This makes it especially important that you get people who have the exact know-how of how to color calibrate TVs with the right tools and expertise. It’s even more complicated when it comes to knowing how to calibrate a 4K TV as their wide-gamut color spaces require specialized knowledge; more so for HDR.
Your calibrator will also know how to adjust color points if your TV has the available controls to allow it. Ultimately, the goal is to come close to the D6500 standard that is used for producing photographic imaging and films, used worldwide in films and television, meaning you “see” exactly what the content creators worked hard to create.
How To Calibrate A TV On Your Own
While we believe that the “how” of calibrating your TV largely depends on you finding and ultimately paying a good ISF calibrator and discussing all the aspects beforehand of what he, she or they will be able to do with your model, there are also less-than-ideal home-based remedial workarounds that will help you at least feel better about what you’re seeing.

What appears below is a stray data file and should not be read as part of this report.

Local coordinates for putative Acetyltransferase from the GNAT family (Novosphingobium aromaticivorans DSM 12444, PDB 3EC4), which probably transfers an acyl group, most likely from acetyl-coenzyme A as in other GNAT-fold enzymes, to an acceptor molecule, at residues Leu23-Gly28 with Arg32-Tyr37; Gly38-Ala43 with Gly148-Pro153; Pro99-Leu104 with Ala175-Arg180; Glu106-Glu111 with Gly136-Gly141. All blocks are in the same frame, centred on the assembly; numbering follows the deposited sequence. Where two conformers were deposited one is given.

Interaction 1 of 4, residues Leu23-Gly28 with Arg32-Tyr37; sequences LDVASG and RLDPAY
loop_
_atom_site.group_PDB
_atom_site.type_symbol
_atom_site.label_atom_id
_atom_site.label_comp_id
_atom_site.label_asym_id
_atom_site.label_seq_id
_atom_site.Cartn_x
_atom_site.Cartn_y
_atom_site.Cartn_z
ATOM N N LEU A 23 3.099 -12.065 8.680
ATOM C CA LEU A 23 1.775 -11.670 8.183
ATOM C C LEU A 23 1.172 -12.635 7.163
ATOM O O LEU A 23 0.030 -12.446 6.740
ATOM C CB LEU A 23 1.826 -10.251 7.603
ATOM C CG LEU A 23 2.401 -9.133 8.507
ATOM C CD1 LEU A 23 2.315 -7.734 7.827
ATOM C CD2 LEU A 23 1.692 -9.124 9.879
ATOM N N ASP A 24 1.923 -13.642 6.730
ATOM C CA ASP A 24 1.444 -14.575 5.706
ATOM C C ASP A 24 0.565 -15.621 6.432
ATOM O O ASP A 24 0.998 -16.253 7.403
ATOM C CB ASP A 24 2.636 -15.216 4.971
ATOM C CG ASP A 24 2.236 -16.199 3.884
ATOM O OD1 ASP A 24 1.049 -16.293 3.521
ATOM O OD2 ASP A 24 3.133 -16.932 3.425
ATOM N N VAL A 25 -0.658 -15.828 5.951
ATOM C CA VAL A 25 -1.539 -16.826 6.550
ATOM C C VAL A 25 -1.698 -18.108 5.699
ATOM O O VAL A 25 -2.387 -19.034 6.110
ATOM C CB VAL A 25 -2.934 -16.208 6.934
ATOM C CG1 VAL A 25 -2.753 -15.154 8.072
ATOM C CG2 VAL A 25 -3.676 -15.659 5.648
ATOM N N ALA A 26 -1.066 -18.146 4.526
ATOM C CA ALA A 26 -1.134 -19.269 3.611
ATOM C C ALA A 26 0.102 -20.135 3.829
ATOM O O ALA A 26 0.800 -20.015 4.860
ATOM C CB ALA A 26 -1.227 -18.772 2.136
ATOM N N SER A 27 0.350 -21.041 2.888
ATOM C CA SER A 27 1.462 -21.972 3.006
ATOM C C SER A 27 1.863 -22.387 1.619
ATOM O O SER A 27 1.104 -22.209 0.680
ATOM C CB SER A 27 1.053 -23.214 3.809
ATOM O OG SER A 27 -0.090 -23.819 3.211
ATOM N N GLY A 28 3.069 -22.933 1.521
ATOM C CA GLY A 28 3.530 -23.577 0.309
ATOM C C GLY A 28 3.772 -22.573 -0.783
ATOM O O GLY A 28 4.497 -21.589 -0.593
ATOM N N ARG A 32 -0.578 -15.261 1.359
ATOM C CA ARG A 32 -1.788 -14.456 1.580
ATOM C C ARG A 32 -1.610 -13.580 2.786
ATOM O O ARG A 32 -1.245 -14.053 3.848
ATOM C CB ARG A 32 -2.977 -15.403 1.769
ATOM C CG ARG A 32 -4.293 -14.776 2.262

Our ultimate recommendation – with some caveats – is to look up your TV’s model and make and to search for it specifically on the AVS Forum or, better still, RTINGS. Following their calibration settings will get you the closest to someone who has already done the testing on your television’s model, which means you can approximate and replicate the same settings on your television.
Of course, from the rest of the article, you can guess that it’s not that easy to achieve the perfect calibration. Manufacturing tolerances in each part that makes up your TV means that each product is physically different from the rest in some way.
Finally, there’s also the very popular post from the AVS forum – it’s quite old at this point but still up and running and helpful for anyone in a pinch – specifically geared for the XBOX, from where you can download and use the attached MP4 files and Play To/DLNA (on the same network as the XBOX One) for getting your TV closer to its full potential in just under an hour.